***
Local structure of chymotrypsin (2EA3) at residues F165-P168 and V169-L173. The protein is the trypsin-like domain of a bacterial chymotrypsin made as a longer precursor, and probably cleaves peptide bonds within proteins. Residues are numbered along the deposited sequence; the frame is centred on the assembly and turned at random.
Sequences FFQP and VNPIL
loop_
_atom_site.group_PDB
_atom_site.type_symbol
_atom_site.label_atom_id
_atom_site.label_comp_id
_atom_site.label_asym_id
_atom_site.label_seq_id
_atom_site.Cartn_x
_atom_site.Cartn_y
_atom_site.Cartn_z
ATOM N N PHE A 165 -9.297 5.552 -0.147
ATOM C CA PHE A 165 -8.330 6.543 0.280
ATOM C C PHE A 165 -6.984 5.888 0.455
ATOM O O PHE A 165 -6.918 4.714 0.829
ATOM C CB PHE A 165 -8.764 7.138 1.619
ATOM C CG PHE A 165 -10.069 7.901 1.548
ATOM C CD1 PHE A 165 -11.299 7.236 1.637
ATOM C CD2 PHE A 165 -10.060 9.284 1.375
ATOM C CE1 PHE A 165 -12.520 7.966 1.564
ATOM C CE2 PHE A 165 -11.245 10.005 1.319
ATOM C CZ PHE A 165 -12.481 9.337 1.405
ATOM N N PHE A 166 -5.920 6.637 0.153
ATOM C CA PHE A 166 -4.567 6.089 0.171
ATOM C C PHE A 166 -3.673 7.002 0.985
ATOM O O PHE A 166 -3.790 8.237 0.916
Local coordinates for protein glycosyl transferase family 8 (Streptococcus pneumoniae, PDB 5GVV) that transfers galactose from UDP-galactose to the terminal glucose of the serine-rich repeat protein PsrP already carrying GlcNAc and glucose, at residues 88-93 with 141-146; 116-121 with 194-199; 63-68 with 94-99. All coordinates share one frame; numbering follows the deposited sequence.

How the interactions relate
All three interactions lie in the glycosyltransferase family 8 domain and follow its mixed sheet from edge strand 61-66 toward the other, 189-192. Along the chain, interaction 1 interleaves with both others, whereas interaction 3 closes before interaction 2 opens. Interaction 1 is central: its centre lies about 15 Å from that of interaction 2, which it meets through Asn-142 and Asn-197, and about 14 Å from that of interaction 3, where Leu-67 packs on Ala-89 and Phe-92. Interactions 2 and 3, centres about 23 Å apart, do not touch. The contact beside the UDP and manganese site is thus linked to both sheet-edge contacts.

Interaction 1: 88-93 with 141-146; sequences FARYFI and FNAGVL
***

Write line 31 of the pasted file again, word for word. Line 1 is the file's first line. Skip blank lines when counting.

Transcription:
Interaction 1: 88-93 with 141-146; sequences FARYFI and FNAGVL